It is over 25 years since I first tasted Belgian Champagne, better known as Gueuze (also spelled Geuze) due to its carbonation and corking. Brussels, the capital of Belgium, is home to the lambic style of beer. Gueuze is made by blending young (1 year old) and old (2-3 year old) lambics into a new beer which is then bottled for a second fermentation. The young lambic is not fully fermented so contains fermentable sugars which allow the second fermentation to occur. Another type of Lambic that undergoes a second fermentation in the presence of sour cherries before bottling results is Kriek, a much-loved beer closely related to Gueuze.
Since Gueuze is made by blending lambics, it tastes different from traditional ale and pilsner style beers. There is none of the traditional hop bitterness as found in British ales because hops are used. Furthermore, the wild yeasts which are specific to lambic style beers give Gueuze a dry, cidery, musty, sour, acetic acid, and lactic acid taste. Many describe the taste as sour and "barnyard-like". In modern times, some brewers have added sugar to their gueuzes to sweeten them and make the beer more appealing to a wider audience.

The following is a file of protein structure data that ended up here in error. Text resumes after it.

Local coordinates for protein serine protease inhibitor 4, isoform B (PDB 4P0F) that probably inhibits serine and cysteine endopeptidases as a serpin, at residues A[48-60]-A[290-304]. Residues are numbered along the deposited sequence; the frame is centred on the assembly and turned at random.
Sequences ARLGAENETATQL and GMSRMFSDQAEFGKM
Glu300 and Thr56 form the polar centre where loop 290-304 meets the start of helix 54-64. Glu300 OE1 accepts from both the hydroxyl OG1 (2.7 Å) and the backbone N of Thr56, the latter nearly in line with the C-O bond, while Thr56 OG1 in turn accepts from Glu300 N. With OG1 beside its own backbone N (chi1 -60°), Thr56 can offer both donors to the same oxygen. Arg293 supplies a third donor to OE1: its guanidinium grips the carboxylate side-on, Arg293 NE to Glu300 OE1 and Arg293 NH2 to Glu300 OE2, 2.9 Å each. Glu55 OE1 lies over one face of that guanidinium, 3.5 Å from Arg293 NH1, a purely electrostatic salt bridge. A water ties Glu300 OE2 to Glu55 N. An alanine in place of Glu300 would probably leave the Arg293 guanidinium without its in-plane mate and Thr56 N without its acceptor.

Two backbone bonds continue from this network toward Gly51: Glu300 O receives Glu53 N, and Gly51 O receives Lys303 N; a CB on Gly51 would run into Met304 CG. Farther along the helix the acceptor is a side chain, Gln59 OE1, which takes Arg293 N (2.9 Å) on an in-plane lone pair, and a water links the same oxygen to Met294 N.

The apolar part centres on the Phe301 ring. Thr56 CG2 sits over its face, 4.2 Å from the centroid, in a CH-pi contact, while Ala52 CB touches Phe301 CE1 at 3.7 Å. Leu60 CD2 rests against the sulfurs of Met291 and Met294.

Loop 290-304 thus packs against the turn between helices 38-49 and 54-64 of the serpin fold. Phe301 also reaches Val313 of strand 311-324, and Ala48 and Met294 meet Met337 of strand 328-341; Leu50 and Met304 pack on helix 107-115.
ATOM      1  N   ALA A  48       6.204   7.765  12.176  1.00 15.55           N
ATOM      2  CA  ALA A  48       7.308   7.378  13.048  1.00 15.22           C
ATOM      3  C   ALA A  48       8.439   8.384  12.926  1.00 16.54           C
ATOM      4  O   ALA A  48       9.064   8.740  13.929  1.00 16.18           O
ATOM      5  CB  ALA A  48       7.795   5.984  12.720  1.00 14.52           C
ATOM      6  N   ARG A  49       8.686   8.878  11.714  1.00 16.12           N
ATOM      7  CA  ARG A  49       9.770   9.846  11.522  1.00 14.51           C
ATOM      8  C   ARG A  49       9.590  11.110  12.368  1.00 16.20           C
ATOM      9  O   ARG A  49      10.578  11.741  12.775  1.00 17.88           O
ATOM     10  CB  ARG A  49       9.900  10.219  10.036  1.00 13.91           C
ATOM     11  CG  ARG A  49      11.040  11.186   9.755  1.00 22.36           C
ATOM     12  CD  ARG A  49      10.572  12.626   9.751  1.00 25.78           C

Traditionally, Gueuze is served in champagne bottles, which hold either 375 or 750 ml.
This article was adapted from Wikipedia.
You can find out more about Gueuze by visiting Cantillon Brewery in Anderlecht, Brussels who are one of the best brewers of this delicious beer. They only use organically grown cereals in the production. Visit this blog of Thom's visit to the brewery.
Savour a Gueuze in the traditional Brussels bar A La Mort Subite. The name means "sudden death", no doubt something to do with the outcome of drinking too many Belgian beers too quickly. So take your time, enjoy your Gueuze in the company of good friends or an interesting book.
I found extensive comments and tasting notes on the Beer Advocate website.
I recommend these books on Belgian beers:
Visit my Squidoo site on Gueuze